Users can search for images by describing or naming what is in them. For example, a search for "mountain" returns all the photos of mountains, as well as any text documents about mountains.[42] Text in the first 100 pages of text documents and text-based PDFs, and text in the first 10 pages of image-based PDFs, can be searched.[citation needed] Text in images and PDFs can be extracted using optical character recognition.

In September 2016, Google added "natural language processing" for searching on the Google Drive website, enabling specific user search queries like "find my budget spreadsheet from last December".[43]


In December 2016, Google updated the Android app and website with a "Backups" section, listing the Android device and app backups saved to Drive. The section lets users see what backups are stored, the backups' sizes and details, and delete backups.[44]


A Description field is available for both files and folders that users can use to add relevant metadata. Content within the Description field is also indexed by Google Drive and searchable.

Google Drive does not currently support metadata in the form of tags or labels, like Gmail[45] and Google Keep[46] do.

Accessibility to the visually impaired[edit]

In June 2014, Google announced a number of updates to Google Drive, which included making the service more accessible to visually impaired users. This included improved keyboard accessibility, support for zooming and high contrast mode, and better compatibility with screen readers.[20]

Save to Google Drive browser extension[edit]

Google offers an extension for Google Chrome, Save to Google Drive, that allows users to save web content to Google Drive through a browser action or through the context menu. While documents and images can be saved directly, webpages can be saved in the form of a screenshot (as an image of the visible part of the page or the entire page), or as a raw HTML, MHTML, or Google Docs file. Users need to be signed in to Chrome to use the extension.[47]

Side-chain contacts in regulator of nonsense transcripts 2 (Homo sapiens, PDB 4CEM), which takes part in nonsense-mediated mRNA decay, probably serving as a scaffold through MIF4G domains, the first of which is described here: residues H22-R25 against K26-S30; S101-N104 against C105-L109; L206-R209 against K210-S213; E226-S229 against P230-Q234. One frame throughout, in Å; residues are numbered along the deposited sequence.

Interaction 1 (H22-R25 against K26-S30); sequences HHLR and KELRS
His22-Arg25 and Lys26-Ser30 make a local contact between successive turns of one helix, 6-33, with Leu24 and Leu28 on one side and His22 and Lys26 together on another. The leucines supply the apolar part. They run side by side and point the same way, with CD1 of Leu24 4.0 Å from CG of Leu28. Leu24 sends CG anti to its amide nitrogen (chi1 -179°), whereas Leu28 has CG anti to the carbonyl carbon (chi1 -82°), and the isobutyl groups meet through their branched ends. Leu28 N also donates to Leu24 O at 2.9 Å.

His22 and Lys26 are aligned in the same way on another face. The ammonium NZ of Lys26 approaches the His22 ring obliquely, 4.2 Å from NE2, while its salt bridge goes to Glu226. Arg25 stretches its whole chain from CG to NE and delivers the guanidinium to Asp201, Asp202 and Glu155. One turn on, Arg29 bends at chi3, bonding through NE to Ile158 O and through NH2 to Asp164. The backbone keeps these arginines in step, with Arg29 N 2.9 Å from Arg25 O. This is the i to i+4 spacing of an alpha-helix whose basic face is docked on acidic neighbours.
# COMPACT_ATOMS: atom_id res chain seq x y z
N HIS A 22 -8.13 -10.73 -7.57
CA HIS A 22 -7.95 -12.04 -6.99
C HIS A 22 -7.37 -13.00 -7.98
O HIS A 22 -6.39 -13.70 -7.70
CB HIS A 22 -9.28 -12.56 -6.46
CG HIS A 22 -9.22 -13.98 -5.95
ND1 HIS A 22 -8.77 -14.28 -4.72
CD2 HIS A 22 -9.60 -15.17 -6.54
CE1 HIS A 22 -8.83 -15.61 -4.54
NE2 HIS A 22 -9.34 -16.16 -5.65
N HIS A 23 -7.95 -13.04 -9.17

Mobile apps[edit]

The main Google Drive mobile app supported editing of documents and spreadsheets until April 2014, when the capability was moved to the newly released standalone apps for Google Docs, Sheets and Slides.[48][49]

The Google Drive app on Android allows users to take a photo of a document, sign, or other text and use optical character recognition to convert to text that can be edited.[50]

In October 2014, the Android app was updated with a Material Design user interface, improved search, the ability to add a custom message while sharing a file, and a new PDF viewer.[51][52]

Professional editions[edit]

See also: G Suite

Google Drive for Work[edit]

Google Drive for Work is a business version, a part of G Suite (formerly Google Apps for Work), announced at the Google I/O conference on June 25, 2014 and made available immediately. The service features unlimited storage, advanced file audit reporting and eDiscovery services, along with enhanced administration control and new APIs specifically useful to businesses. Users can upload files as large as 5 TB.[53] A press release posted on Google's Official Enterprise Blog assured businesses that Google will encrypt data stored on its servers, as well as information being transmitted to or from them. Google will deliver 24/7 phone support to business users and has guaranteed 99.9% uptime for its servers.[54]

In September 2015, Google announced that Google Drive for Work would be compliant with the new ISO/IEC 27018:2014 security and privacy standard, which confirmed that Google would not use data in Drive for Work accounts for advertising, enabled additional tools for handling and exporting data, more transparency about data storage, and protection from third-party data requests.[55]

Google Drive for Education[edit]

Google Drive for Education was announced on September 30, 2014. It was made available for free to all Google Apps for Education users. It includes unlimited storage and support for individual files up to 5TB in size, in addition to full encryption.[56]

Team Drives[edit]